Audience members headed to the Lyceum Theater in New York City for A Christmas Carol should beware: Your holiday spirit is about to be tested. But by story’s end, it’ll shine all the brighter for it.
The Charles Dickens classic, first published in 1843, has been adapted for film, television, and stage countless times. Muppets tried it, Mickey Mouse turned his ears to the tale, Patrick Stewart performed a one-man reading of the story on the West End stage, and now Tony Award-winning playwright Jack Thorne (Harry Potter and the Cursed Child) has brought it to Broadway, two years after he penned a new adaptation that debuted in London.
The Broadway limited run, premiering Nov. 20, casts Campbell Scott (The Sheltering Sky, House of Cards, Damages) as the Christmas-hating Ebenezer Scrooge, while Tony winner and comedic legend Andrea Martin (My Favorite Year, Pippin) glides into the role of the Ghost of Christmas Past and LaChanze, yet another Tony Award recipient, serves up sass as the Ghost of Christmas Present. In a move in line with increased efforts for better representation in the arts, two young disabled actors play Tiny Tim, Sebastian Ortiz and Jai Ram Srinivasan, both of whom have cerebral palsy. Dashiell Eaves (The Lieutenant of Inishmore, The Sound of Music) is particularly memorable as the ever-optimistic Bob Cratchit, and the rest of the ensemble captivates with powerful, often musical, performances. The production subtly incorporates literal Christmas carols throughout, with the cast singing and sometimes playing instruments — most notably handbells — for a serene, film-score-like effect.
Thorne’s Carol is undoubtedly a tale of two very distinct halves. Anyone familiar with Dickens’s novel knows that this self-described “Christmas nightmare” has a happy ending: The elderly, bah-humbugging miser — having been visited by three spirits from his past, present, and future — undergoes a euphoric epiphany and transforms into sweet, generous, reformed soul who skips around the stage. You might therefore expect the play’s tone to shift from the dreary to the delightful, but perhaps not quite as steeply as it does. Quite suddenly, the lights are up and you find yourself an active participant in a Christmas Day feast (will someone PLEASE pass those brussel sprouts?) as Scrooge’s merry redemption arc plays out.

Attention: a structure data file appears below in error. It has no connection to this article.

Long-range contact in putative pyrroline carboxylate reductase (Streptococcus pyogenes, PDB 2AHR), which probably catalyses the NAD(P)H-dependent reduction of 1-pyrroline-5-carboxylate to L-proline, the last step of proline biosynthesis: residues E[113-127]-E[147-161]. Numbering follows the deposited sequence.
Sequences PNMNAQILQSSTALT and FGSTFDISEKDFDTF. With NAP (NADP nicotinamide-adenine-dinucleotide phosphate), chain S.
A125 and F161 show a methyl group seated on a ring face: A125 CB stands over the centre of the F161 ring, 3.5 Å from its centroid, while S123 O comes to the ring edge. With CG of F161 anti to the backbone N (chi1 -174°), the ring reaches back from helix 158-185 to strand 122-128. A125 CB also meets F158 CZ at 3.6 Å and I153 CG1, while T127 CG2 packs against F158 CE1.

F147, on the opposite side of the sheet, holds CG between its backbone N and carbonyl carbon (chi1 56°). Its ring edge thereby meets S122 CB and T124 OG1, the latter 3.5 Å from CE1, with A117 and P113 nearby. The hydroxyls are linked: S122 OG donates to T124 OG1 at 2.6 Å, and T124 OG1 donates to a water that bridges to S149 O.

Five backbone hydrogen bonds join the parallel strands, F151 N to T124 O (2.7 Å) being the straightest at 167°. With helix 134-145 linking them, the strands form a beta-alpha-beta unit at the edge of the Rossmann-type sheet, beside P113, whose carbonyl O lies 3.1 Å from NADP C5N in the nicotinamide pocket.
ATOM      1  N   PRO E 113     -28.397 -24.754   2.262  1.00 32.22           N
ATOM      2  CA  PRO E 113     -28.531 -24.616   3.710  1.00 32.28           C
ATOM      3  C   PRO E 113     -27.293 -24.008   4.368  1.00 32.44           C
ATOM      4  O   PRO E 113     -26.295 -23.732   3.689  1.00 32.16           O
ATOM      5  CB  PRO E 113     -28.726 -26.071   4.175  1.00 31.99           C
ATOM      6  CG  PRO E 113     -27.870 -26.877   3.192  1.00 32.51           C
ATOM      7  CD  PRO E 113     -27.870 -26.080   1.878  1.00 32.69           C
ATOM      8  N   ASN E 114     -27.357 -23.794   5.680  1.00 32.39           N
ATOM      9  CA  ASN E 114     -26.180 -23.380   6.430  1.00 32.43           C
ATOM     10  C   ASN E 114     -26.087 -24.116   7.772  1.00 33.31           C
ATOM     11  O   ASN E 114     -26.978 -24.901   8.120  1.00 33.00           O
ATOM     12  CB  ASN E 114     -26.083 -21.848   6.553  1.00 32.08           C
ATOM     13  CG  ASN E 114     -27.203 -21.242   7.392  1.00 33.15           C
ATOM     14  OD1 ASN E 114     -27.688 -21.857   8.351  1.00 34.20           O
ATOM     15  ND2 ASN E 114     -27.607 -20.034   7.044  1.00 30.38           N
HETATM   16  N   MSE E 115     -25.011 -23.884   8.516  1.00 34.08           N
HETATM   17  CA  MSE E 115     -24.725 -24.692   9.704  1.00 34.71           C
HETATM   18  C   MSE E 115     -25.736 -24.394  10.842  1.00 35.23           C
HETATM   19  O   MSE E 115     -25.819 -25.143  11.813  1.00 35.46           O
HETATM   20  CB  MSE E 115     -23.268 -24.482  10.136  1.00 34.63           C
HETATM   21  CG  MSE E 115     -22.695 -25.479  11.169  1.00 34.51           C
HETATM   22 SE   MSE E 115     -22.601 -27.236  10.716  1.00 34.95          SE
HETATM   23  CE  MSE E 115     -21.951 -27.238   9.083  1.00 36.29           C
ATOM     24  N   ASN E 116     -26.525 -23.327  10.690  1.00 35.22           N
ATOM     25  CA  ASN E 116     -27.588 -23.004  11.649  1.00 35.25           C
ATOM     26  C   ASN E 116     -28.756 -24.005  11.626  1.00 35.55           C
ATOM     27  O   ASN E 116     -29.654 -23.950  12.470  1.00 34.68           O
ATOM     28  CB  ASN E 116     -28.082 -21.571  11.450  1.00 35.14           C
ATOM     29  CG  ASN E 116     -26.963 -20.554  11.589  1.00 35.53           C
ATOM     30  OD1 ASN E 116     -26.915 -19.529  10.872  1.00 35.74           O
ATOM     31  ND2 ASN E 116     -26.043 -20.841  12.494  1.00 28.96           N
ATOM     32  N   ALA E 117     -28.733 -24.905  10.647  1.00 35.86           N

The staging also reflects the change in Scrooge’s demeanor. Throughout the show, the staging is sparse but cinematic. Hundreds of lanterns hang from the theater’s rafters as others lie heaped up on the sides of the stage. In the center, Scrooge is often surrounded on four sides by metal door frames — a visual metaphor for the walls he’s constructed around his heart. And when the lights come up in Act 2, your mood instantly brightens to match them. Similarly, the performance of “See Amid the Winter’s Snow” will raise every hair on your arms — and no, the ghosts aren’t present this time. Finally, what’s a Christmas story without snow, right? (It’s a soapy, foamy substance in reality, but that’s not the reason your eyes will sting with tears.) Ah, the joys of an interactive theater experience!
Despite its age, the story still feels timely in 2019. Scrooge learns to look out at the community around him and consider how he might help those in need, rather than serve his own wants. That’s a message we could all do with remembering in today’s climate (where you might easily find yourself wishing some ghosts would visit our president to haunt some empathy and good will into him). Yes, the play may start off pretty bleak, but by the end, the frantic festiveness of Scott’s Scrooge is so infectious that you leave the theater with a heart so full of joy and light, you’ve all but forgotten the cold darkness of its first half. Sometimes in life you’ve gotta sit through the grim to get to the giddy — probably not a bad mantra to keep in mind over the holidays, eh?
A Christmas Carol is playing at the Lyceum Theatre now, for eight weeks only. (There are also free cookies and oranges!)